• The Air-Fryer I tested costs £72.99 (although you can get an Air Fryer for around £40).
  • Including warm-ups (let's be realistic, you're never going to consistently leap on the oven as soon as it's warmed up), the air fryer consumed 150 Wh less than the Oven when cooking chips.
  • In October, the cost of electricity will (for many) rise to £0.52/kWh

We can conclude that

  • The air-fryer saved (52/1000 * 150) £0.078 in energy when cooking my chips
  • At £0.078 per cook, break even would happen after (72.99 / 0.078) 936 similar cooks

At one cook a day, it would take two and a half years for the energy savings to offset the £72.99 purchase price. Assuming a £40.00 air-fryer is able to deliver the same energy savings, it would still take nearly 18 months to break even.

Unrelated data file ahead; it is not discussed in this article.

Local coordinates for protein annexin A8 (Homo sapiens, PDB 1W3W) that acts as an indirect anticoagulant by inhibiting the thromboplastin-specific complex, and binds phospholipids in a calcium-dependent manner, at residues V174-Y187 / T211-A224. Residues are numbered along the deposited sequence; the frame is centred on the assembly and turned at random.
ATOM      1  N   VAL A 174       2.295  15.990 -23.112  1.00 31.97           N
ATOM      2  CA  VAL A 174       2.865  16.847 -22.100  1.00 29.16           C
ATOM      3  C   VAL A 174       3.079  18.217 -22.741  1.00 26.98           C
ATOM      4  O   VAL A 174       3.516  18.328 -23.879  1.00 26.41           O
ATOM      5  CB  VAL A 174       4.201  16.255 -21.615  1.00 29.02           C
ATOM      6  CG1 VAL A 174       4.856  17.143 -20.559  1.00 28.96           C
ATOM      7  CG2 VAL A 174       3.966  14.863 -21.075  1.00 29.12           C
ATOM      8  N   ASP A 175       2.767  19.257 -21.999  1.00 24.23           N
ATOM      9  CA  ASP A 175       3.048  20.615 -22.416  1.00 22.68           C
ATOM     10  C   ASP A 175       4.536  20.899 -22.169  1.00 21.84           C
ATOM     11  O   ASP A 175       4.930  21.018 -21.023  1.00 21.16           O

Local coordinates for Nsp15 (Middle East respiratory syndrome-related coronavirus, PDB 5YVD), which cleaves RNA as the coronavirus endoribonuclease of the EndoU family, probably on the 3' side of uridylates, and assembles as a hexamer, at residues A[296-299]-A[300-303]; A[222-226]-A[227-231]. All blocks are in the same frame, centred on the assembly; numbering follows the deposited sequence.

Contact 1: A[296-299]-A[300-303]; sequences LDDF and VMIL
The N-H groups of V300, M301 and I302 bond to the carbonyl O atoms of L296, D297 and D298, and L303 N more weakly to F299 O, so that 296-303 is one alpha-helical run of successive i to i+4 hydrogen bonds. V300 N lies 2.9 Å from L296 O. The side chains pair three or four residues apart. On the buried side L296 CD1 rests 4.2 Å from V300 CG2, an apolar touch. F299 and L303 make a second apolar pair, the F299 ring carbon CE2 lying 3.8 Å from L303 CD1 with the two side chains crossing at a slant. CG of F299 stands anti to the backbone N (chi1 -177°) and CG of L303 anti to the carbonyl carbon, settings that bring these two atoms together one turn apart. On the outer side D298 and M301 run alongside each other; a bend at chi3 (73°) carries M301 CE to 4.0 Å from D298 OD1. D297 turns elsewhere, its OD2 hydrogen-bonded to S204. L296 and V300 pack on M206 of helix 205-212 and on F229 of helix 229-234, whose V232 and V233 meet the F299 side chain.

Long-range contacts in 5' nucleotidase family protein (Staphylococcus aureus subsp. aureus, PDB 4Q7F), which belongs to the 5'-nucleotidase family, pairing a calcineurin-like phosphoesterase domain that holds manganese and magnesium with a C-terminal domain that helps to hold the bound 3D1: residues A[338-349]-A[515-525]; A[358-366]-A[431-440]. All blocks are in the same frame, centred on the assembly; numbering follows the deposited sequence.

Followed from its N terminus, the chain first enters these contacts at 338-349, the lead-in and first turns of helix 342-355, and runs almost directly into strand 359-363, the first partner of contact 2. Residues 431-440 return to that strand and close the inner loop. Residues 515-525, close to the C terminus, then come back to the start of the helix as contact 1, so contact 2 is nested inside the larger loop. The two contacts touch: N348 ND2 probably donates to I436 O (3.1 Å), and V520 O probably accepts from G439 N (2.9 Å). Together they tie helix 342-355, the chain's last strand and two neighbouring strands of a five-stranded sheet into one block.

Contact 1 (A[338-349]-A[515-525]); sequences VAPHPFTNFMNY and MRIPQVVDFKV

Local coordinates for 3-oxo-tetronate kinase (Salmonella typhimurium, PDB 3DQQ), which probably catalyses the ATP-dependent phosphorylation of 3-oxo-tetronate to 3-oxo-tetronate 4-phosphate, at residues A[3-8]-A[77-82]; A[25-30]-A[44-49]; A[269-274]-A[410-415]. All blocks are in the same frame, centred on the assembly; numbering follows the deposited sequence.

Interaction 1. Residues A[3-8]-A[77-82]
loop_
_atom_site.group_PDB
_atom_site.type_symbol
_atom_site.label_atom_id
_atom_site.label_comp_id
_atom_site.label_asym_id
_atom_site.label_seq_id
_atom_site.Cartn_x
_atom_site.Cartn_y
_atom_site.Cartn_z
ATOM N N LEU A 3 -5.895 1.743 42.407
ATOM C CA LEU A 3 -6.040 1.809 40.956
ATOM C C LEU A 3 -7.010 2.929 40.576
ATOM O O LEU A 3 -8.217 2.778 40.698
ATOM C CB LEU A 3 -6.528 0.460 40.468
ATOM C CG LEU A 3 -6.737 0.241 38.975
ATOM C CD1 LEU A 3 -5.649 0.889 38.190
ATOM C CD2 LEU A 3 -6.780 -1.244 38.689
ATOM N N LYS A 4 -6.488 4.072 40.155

To put that into perspective:

  • If I were to cook chips once a day for 31 days, I would reduce my energy bills by just 4.65 kWh / £2.41 a month.
  • If I spread the cost of the air-fryer, interest free, over the course of 18 months, I would pay £4.05/month
  • Despite the energy saving, I'd therefore lose £1.64 a month

It's (hopefully) unlikely that you're going to be living off chips alone though, so let's also project usage for baked potatoes:

     Oven: 137 + (83 * 6.4375) = 671.31 Wh
  -  Air-fryer: 96.6 + (50 * 9.66) = 579.6 Wh
                  91.71 Wh    

The saving on baked potatoes is actually lower, and saves (52/1000 * 91.71) £0.0477 per cook (giving a 4 year amortization period).

This means that, even if you manage to find an air-fryer at half the price I paid, the break-even is still years away.